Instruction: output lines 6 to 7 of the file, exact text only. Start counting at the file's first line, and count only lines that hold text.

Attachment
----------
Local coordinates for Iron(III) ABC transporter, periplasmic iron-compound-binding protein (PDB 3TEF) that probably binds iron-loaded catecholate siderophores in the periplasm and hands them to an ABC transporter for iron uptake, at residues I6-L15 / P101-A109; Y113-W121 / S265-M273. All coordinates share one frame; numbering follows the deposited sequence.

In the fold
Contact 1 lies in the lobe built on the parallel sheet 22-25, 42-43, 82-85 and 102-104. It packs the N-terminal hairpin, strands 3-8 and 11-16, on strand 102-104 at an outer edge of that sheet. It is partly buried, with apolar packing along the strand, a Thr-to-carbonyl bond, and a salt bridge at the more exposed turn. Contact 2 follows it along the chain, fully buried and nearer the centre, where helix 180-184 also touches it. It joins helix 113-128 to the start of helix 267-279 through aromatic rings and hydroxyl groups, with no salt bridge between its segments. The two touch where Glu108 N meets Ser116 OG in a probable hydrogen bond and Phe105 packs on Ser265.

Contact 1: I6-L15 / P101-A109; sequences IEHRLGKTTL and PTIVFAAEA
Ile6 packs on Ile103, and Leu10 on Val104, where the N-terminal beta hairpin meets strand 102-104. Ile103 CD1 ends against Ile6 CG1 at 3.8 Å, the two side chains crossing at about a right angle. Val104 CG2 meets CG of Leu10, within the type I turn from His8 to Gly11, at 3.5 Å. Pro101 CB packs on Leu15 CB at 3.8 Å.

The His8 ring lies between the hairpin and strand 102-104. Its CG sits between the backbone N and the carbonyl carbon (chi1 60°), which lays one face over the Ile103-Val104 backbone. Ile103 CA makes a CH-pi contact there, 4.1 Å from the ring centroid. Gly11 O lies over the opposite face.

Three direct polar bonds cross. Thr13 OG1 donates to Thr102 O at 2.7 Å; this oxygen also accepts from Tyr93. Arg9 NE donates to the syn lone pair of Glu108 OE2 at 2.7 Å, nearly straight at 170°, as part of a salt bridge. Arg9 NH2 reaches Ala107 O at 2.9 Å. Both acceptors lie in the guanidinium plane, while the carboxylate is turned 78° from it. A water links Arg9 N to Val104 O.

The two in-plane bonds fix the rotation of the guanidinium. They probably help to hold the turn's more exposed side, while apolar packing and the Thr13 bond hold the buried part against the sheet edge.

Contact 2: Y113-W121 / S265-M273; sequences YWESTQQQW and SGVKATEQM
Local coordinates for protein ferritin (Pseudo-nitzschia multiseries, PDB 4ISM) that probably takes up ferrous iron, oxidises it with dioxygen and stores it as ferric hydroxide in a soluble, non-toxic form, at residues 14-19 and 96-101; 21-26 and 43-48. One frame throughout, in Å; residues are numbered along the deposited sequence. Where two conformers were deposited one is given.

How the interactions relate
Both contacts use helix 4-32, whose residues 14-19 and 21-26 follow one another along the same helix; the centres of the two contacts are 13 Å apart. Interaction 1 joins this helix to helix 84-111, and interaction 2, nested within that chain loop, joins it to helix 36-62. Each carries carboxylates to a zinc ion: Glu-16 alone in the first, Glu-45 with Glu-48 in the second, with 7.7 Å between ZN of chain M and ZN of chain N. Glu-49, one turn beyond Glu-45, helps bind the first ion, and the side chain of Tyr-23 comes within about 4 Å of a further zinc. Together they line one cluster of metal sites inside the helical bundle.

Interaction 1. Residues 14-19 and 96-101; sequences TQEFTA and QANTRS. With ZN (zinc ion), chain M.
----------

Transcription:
The His8 ring lies between the hairpin and strand 102-104. Its CG sits between the backbone N and the carbonyl carbon (chi1 60°), which lays one face over the Ile103-Val104 backbone. Ile103 CA makes a CH-pi contact there, 4.1 Å from the ring centroid. Gly11 O lies over the opposite face.

Three direct polar bonds cross. Thr13 OG1 donates to Thr102 O at 2.7 Å; this oxygen also accepts from Tyr93. Arg9 NE donates to the syn lone pair of Glu108 OE2 at 2.7 Å, nearly straight at 170°, as part of a salt bridge. Arg9 NH2 reaches Ala107 O at 2.9 Å. Both acceptors lie in the guanidinium plane, while the carboxylate is turned 78° from it. A water links Arg9 N to Val104 O.